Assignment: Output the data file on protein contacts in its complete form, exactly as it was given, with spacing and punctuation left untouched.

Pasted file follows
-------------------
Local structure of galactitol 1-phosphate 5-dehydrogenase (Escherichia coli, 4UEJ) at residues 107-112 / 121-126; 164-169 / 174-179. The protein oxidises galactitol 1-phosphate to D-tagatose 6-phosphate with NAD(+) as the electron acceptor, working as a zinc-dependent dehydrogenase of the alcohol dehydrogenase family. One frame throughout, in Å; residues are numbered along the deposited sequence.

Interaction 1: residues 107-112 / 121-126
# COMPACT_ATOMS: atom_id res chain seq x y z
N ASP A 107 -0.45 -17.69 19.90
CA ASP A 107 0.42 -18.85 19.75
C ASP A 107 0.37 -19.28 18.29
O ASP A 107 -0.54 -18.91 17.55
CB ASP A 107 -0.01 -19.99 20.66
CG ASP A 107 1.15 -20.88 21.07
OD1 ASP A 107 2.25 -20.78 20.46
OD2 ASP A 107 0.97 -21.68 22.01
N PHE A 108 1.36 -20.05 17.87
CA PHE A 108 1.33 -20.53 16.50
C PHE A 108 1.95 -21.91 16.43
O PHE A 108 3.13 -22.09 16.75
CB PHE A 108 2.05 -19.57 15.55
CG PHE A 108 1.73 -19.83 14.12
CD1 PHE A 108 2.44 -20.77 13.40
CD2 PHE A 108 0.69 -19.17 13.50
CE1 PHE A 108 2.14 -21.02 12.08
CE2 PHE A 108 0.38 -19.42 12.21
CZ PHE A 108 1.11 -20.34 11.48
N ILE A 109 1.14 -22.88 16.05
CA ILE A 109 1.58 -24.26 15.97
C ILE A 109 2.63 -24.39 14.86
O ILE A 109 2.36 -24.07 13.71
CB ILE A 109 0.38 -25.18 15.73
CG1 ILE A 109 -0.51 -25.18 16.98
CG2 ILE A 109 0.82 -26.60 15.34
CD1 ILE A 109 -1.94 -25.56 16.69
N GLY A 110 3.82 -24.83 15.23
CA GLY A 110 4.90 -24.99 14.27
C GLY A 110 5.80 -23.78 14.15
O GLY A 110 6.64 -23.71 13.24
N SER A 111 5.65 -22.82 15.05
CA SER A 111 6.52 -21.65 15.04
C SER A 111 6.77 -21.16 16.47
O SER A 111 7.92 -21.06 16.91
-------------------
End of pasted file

Local structure of galactitol 1-phosphate 5-dehydrogenase (Escherichia coli, 4UEJ) at residues 107-112 / 121-126; 164-169 / 174-179. The protein oxidises galactitol 1-phosphate to D-tagatose 6-phosphate with NAD(+) as the electron acceptor, working as a zinc-dependent dehydrogenase of the alcohol dehydrogenase family. One frame throughout, in Å; residues are numbered along the deposited sequence.

Interaction 1: residues 107-112 / 121-126
# COMPACT_ATOMS: atom_id res chain seq x y z
N ASP A 107 -0.45 -17.69 19.90
CA ASP A 107 0.42 -18.85 19.75
C ASP A 107 0.37 -19.28 18.29
O ASP A 107 -0.54 -18.91 17.55
CB ASP A 107 -0.01 -19.99 20.66
CG ASP A 107 1.15 -20.88 21.07
OD1 ASP A 107 2.25 -20.78 20.46
OD2 ASP A 107 0.97 -21.68 22.01
N PHE A 108 1.36 -20.05 17.87
CA PHE A 108 1.33 -20.53 16.50
C PHE A 108 1.95 -21.91 16.43
O PHE A 108 3.13 -22.09 16.75
CB PHE A 108 2.05 -19.57 15.55
CG PHE A 108 1.73 -19.83 14.12
CD1 PHE A 108 2.44 -20.77 13.40
CD2 PHE A 108 0.69 -19.17 13.50
CE1 PHE A 108 2.14 -21.02 12.08
CE2 PHE A 108 0.38 -19.42 12.21
CZ PHE A 108 1.11 -20.34 11.48
N ILE A 109 1.14 -22.88 16.05
CA ILE A 109 1.58 -24.26 15.97
C ILE A 109 2.63 -24.39 14.86
O ILE A 109 2.36 -24.07 13.71
CB ILE A 109 0.38 -25.18 15.73
CG1 ILE A 109 -0.51 -25.18 16.98
CG2 ILE A 109 0.82 -26.60 15.34
CD1 ILE A 109 -1.94 -25.56 16.69
N GLY A 110 3.82 -24.83 15.23
CA GLY A 110 4.90 -24.99 14.27
C GLY A 110 5.80 -23.78 14.15
O GLY A 110 6.64 -23.71 13.24
N SER A 111 5.65 -22.82 15.05
CA SER A 111 6.52 -21.65 15.04
C SER A 111 6.77 -21.16 16.47
O SER A 111 7.92 -21.06 16.91